Research published in the journal Acta Endocrinologica found that “cortisol levels increase in trained athletes following running competition and that this increase is related to the duration of the physical exercise.” Another study published in the Scandinavian Journal of Clinical and Laboratory Investigation found that long distance running can cause a 47 percent increase in circulating cortisol in the body. Exercise, especially intense exercise, has been shown to increase cortisol levels in the body while you are doing it. The body mistakes its survival instinct with the need to do well in a sporting event like endurance running or Iron Man type races and as a result, it goes into fight or flight mode. The reaction ends up putting stress on your body. But at the same time, a study published in the journal Trends in Psychiatry and Psychotherapy found that moderate “[p]hysical exercise promotes a reduction in cortisol levels in individuals with major depressive disorder.” Although the level is dependent on the type of exercise.

Excessive stress hormones in the body have been linked to all sorts of ailments that you would not want to have after all the time you have spent working out. These include:

  • Anxiety
  • Depression
  • Heart disease
  • Diabetes
  • Insomnia
  • Lack of focus
  • Digestive issues 

 

Running and heart health

running and heart health

Running has a complicated relationship with your cardiovascular health and it is not completely clear how it impacts your heart, but here is what we do know. Research following lifelong endurance athletes has found that running did not have the positive impact on heart health that you might imagine it would. In some cases, it may even negatively impact heart health. Generally, we started questioning its impact on heart health when a number of big runners started dying of heart attacks. Additionally, one study found that lifelong endurance athletes seemed to have more plaque and scarring on their hearts. 

Other research out of the University of Miami found that while running had a positive impact on the heart health of runners, it had a more negative impact on the heart health of endurance runners or those that consistently participated in ultramarathons. According to the University of Miami Health News, “ultramarathons and other extremely long-distance events may have the opposite impact on some people’s hearts and cause damage to the heart, heart rhythm problems, and other concerns. According to the American Heart Association, it appears that some people may be at a greater risk of these problems related to long-distance running than others.”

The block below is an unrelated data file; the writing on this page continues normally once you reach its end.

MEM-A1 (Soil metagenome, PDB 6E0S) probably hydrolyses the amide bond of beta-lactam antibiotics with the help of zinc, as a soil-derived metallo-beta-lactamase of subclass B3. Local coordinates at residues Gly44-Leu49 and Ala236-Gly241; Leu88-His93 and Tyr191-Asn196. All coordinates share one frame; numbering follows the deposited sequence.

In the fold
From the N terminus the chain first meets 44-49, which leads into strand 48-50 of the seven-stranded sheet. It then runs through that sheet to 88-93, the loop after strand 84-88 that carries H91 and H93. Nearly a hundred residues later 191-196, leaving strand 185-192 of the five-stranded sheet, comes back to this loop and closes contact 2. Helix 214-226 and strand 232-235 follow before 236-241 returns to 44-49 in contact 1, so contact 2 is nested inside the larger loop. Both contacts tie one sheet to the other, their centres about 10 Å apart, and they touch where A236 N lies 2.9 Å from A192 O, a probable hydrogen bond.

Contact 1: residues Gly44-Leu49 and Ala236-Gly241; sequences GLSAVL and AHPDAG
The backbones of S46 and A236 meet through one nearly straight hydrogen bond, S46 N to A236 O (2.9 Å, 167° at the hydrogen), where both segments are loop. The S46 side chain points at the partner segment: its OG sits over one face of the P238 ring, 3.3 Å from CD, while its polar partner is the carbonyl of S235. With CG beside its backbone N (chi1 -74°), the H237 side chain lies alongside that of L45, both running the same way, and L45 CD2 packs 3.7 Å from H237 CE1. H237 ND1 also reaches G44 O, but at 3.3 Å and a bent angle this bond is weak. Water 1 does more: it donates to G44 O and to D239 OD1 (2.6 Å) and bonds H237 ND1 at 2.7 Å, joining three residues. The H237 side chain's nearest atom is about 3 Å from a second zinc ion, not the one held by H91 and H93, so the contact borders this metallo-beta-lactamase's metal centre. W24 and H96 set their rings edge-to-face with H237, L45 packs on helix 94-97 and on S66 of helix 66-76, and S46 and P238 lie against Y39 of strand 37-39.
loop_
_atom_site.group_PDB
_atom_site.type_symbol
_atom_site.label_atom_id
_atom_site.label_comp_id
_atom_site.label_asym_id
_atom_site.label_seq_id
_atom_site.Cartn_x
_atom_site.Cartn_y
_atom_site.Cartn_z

Running and leaky gut

running and leaky gut

Endurance exercise has also been shown to impact your gastrointestinal health. One study published in the European Journal of Applied Physiology found that “running for 90 minutes at a challenging pace causes small intestinal damage and increases intestinal permeability.” 

Increased intestinal permeability has been linked to a host of health problems including Crohn’s disease, Celiac disease, diabetes, IBS, and food allergies. A study published in the Annals of Internal Medicine found that “the cause of Crohn's disease is unknown, although alterations in intestinal permeability may play a primary role.” Authors publishing in the journal Pharmacology & Therapeutics found that “irritable bowel syndrome symptoms are associated with a subtle increase in intestinal permeability irrespective of prior gastroenteritis.” Another study published in the journal Digestive and Liver Disease found “that impaired intestinal permeability, measured in our conditions, is present in all subjects with adverse reactions to food.” Research published in the journal FEBS Letters, found that Celiac disease was also linked to leaky gut or gut permeability. 

Running and sleep

running and sleep